By now you'd expect Francesca Danieli to be used to the often vicious nature of politics. After all, she was raised near the nation's capital, her father served President Lyndon Johnson, and her husband worked in the Clinton administration.
"I've almost been forced to be involved in politics all my life," she says.
Danieli, though, found herself shocked recently at how vitriolic people she met became when politics were mentioned.
"I went to a wedding this summer for a third-generation Republican family, and every time politics came up, it was tense," Danieli says. "It's very sad.
"Where does the hate reside? Is it coming from the leaders? Is it coming from the media? Is it all the way down through the rank and file? Is it more on the Republican side or the Democratic side?"
Her questions, though rhetorical, took on more significance last week as backers of President Bush vilified Sen. John Kerry's Vietnam war record, and Democrats maligned the president for conducting a campaign of fear and smear.
As Republicans flock to New York this week to renominate George W. Bush, Danieli and two other Maryland artists hope to diminish the rancor by asking GOP delegates to say something nice thing about the Democrats for a video project they are producing. The title of the video, fittingly, is One Nice Thing.
Their effort is decidedly nonpartisan. They began the project last month in Boston, filming the responses of 200 delegates and officials at the Democratic National Convention who were asked to say something nice about Republicans.
Danieli is joined by Julia Kim Smith and David Beaudouin. While they don't consider themselves political activists, they share a revulsion to the acrimony that grips American politics.
"I'm not very political. I consider myself an artistic soul," says Smith, an artist, designer and teacher who lives in Baltimore County. "But I've been disturbed by the level of hostility. That's really bothered me. You get so you want to look at somebody's car and study their bumper stickers before talking to a stranger. People have become so hostile out there. It's just very chilling."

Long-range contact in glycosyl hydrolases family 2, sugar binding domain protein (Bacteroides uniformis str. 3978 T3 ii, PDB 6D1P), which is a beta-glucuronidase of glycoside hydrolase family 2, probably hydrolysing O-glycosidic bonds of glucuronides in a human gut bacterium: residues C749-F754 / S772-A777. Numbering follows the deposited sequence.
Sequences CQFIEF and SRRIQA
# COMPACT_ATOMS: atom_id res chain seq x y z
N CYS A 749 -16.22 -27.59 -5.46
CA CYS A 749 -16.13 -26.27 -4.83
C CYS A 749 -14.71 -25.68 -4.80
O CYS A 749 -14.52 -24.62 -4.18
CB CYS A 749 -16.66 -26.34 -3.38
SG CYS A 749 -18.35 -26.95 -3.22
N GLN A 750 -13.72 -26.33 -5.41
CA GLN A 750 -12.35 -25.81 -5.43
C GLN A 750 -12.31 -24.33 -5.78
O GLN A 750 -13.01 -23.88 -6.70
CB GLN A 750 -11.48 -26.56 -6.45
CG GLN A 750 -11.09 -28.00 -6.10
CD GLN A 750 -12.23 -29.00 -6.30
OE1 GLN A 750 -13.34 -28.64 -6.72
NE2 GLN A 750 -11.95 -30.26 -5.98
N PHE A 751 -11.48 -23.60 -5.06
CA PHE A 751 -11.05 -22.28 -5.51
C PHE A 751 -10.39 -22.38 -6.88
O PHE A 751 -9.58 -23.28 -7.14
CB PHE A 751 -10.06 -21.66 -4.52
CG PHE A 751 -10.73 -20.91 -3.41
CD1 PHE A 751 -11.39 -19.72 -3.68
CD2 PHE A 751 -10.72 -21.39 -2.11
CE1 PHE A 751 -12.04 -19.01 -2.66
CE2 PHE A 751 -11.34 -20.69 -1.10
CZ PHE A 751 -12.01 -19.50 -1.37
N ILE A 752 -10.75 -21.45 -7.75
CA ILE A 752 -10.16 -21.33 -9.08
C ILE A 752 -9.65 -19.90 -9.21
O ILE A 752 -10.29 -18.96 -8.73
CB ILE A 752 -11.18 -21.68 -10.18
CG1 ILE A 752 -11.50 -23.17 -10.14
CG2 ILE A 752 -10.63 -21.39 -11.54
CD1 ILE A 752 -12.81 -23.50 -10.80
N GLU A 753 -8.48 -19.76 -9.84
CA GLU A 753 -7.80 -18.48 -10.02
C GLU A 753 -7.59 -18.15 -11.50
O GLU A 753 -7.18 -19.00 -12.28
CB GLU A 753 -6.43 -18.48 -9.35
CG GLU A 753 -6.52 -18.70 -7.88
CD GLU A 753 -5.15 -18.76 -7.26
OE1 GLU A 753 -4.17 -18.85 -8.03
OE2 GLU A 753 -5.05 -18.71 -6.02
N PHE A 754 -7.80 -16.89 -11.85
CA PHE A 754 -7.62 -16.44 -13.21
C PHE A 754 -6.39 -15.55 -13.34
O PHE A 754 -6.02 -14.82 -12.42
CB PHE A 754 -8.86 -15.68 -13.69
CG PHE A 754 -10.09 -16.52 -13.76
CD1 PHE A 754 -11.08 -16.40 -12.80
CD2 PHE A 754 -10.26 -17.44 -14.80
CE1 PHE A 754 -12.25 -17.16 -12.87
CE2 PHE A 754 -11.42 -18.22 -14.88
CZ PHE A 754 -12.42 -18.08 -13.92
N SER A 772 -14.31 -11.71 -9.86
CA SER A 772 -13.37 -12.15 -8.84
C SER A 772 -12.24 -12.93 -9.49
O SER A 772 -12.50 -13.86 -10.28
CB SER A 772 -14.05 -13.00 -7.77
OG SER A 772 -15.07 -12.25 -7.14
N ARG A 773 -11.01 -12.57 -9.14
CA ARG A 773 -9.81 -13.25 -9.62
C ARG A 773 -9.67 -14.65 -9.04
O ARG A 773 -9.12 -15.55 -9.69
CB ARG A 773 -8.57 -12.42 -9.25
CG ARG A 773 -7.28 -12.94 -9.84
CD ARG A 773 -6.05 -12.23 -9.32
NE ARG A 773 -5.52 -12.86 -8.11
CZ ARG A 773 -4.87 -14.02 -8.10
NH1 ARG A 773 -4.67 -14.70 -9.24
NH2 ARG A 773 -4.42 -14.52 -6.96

The French refer to this scathing hostility by both parties as a "dance of fools," says Beaudouin. "You're arguing about arguing and you're forgetting about what the issue was. ... It isn't about who's going to take out the trash, it's who's going to win the argument."
While the three had access to the convention floor in Boston, the Republicans have thus far barred them from their convention, which begins tomorrow in Madison Square Garden.
"I don't know if they'll even let us in the building," says Danieli, who resides in Baltimore County and shares the filming chores with Smith. If necessary, they will camp out at the delegates' hotels and at locations of GOP parties to find Republicans willing to participate in the project.
In Boston, the filmmakers say, they were met at first with skepticism, but that didn't linger. "The first day people were afraid of us," Danieli recalls. "The second day, they were happy to talk with us. The third day, we were on CNN and CNBC."
The footage for One Nice Thing from Boston will be shown daily this week at White Box, a nonprofit arts organization in New York City. The project is being financed by the three.
Later, the filmmakers will combine footage from both conventions, and hope to exhibit it either before to the November election or during the inauguration in January.
In a year when films like Fahrenheit 9 / 11 have fueled partisan bitterness, the three artists view their project not as a typical film or documentary, but as a video "confessional."
"Our common response was it's kind of like shooting fish in a barrel to come up with something negative," says Beaudouin. "So we tried to step back and look at the bigger picture and say, 'Isn't there a common ground that can break this rancorous, polarized environment, and do this in an unexpected and even disarming way that makes people take a step back themselves?' "
They're not naive about changing votes or the world, but they hope that in some measure the project will persuade people to reduce the viciousness of their attacks.
"It's a very small gesture, a small thing," says Danieli, whose work includes still and digital images. "But maybe if everybody did small things, the situation would change. We're not expecting to end the political rancor, but we just wanted to do something."
"With the state of world affairs, this is probably one of the pivotal times in history that we can really ill afford to be as divided as we currently are," says Beaudouin, a Baltimore poet, writer and producer. "If there was ever a time for us to pull together, this is it. Yet, I don't think we've ever been as divided.
"Saying one nice thing is an act of faith. The idea to make that gesture, to say one nice thing, is stepping outside of whatever frame that you happen to be in at the time and taking that extra step to look at the larger picture, to find that common ground. To find that point of connection and step away from what separates us."